www.dailymail.co.uk/femail/article-2432591/Experiment-convinced-online-porn-pernicious-threat-facing-children-today-By-ex-lads-mag-editor-MARTIN-DAUBNEY.html

www.huffingtonpost.com/lauren-dubinsky/porn-addiction_b_1686481.html?utm_content=buffer0cba9&utm_source=buffer&utm_medium=facebook&utm_campaign=Buffer

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7 Responses to Porn Wars

  • Great article, Bill. And now that apparently 7 in 10 men and 3 in 10 women are infected with this disease, it’s time we turned our attention more to sorting it out instead of sweeping it under the carpet. It’s such an ugly word. I could probably count on my two hands the number of times I’ve heard it mentioned in church in the past decade. We need people who are dedicated to mentoring and seeing people helped, because I know several men out there who are desperate for help and can’t bring themselves to go and share their problem with anyone because of the shame. Really honest and interesting comments by the woman you quoted about the many effects of porn that people don’t even realize. What a curse it is on our world.

    Dee Graf

  • Pornography is so easy to access.  It is so easy to deceive yourself and justify yourself for watching it.  It is so easy to keep indulging in it a secret.  And yet, it is so destructive.

    Surely the Scriptures speak regarding addictions such as this:

    All things are wearisome, more than one can say.  The eye never has enough of seeing, nor the ear its fill of hearing. (Ecclesiastes 1:8 – NIV)

    A discerning person keeps wisdom in view, but a fool’s eyes wander to the ends of the earth. (Proverbs 17:24 -NIV)

    Then he (Jesus) said to them all: “Whoever wants to be my disciple must deny themselves and take up their cross daily and follow me.” (Luke 9:23 – NIV)

    May we truly heed these warnings, deny ourselves and avoid it.

    Sid Avery

  • It is so sad, hurtful and painful to observe someone view porn. Even sadder when it is a ‘person’ preparing their ‘message’ to share the next day at church.
    It happens that pastors, leaders, moral crusaders are not immune from viewing porn.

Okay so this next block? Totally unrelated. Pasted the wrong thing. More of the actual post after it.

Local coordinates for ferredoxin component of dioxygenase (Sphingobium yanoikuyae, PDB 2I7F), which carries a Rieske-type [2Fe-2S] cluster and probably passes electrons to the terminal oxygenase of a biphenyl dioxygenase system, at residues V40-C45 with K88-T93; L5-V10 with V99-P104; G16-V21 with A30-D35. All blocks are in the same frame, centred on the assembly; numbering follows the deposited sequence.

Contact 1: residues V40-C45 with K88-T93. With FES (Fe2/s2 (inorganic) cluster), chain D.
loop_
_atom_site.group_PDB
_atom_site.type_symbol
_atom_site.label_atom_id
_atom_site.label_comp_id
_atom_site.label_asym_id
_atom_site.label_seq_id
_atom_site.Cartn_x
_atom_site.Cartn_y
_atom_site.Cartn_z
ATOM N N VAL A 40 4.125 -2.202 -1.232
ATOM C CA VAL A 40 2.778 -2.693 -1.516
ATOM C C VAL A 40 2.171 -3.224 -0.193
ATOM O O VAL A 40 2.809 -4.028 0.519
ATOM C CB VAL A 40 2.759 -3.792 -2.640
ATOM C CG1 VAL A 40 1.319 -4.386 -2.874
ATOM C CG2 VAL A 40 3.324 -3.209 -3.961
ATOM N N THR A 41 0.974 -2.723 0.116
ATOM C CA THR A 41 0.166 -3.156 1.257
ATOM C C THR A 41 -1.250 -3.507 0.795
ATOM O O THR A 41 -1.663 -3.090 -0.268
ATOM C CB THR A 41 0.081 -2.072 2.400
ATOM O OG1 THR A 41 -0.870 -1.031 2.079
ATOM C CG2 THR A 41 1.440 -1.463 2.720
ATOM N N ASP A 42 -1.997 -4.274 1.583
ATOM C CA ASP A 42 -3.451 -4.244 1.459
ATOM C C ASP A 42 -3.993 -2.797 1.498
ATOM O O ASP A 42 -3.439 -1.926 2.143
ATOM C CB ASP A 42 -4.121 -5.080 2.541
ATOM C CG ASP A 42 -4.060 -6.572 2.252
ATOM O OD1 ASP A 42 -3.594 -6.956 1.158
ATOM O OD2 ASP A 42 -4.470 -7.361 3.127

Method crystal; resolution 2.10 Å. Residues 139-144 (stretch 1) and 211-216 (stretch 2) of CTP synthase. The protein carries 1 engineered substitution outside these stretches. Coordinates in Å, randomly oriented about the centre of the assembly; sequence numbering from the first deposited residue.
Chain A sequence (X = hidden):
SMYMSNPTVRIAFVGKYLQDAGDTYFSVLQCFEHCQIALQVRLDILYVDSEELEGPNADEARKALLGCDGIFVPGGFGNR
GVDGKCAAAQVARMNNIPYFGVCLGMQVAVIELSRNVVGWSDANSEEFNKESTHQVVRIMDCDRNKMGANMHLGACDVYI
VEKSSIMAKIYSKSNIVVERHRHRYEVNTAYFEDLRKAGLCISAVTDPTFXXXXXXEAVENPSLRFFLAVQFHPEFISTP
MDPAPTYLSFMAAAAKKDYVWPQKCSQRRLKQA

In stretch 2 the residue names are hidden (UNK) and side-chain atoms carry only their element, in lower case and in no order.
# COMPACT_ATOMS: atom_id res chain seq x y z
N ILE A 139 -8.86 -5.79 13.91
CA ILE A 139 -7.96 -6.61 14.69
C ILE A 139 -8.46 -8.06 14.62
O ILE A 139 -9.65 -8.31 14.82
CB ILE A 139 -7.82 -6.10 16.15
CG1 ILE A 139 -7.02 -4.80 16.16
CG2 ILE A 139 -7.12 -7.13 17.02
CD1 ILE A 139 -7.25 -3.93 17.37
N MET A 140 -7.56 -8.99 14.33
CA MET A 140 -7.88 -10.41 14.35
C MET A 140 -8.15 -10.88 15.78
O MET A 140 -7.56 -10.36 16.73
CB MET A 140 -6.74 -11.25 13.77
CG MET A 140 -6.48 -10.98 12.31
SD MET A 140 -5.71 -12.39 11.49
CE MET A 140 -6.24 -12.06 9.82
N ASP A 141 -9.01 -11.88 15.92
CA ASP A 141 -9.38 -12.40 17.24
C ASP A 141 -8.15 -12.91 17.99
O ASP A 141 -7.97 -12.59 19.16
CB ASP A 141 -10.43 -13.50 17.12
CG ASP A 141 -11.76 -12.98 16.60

Judith Bond

  • Pornography is destructive indeed.

    Before my two boys reached puberty I read a wonderful book with them, “Preparing your son for every man’s battle”, by Stephen Arterburn and Fred Stoeker.

    Neither of our boys had been baptised as infants as I wanted them to make the decision themselves when they had understanding. When I read the introduction of the book to my older son he looked very anxious and grabbed me by the arm saying “Dad, I’m going to need all the help I can get. Can I be baptised?”

    If only other men could have as much foresight as my son showed. The line “there’s no harm in looking” is a lie. If we watched through someone’s bedroom window what is now shown on TV we would be arrested. This is an insidious evil and we can not win the battle in our own strength. Thankfully Christ can set us free from every bondage.

    Richard Jardine

  • ‘If we watched through someone’s bedroom window what is now shown on TV we would be arrested.’ Richard, you hit the nail on the head, not only TV, the internet, certain magazines, and many other forms of medium. For us true Christians, God of course sees all things and is watching us all the time, yet despite that knowledge we still look at porn, its addiction is that strong. We all need ‘all the help we can get’ as your son so wisely requested.

    Fred Merlo

  • http://www.settingcaptivesfree.com

    is such a helpful course for those battling with sexual impurity.
    Demonstrating how God’s glory, grace, and the cross are the only real antidote to all sin.

    It also has courses for all sorts of other addictions, such as alcohol, gluttony, homosexual attraction, etc…

    Jeremy Hopwood

  • I can certainly attest to the destructiveness of porn. A failed marriage that died of neglect, ineffectual family life. And that was pre internet…

    My cure/therapy basically was abstinence. To remove the cause of excitation and allow the dopamine and oxytocin to settle down… and that is abstinence from any ‘solitary’ sexual preoccupation. That takes time and many lapses – Tag that with a conviction that God is merciful and you live within his approval and kindness and he will help you along the way.

    Better times now. A new opportunity to do better with a second wife. But my lads! they are very much a product of the internet culture. I waded through a moral frogpond in my youth – they are adrift in an ocean!

    Good comments from Dubinsky. Great comment from RJ!

    Will Coleman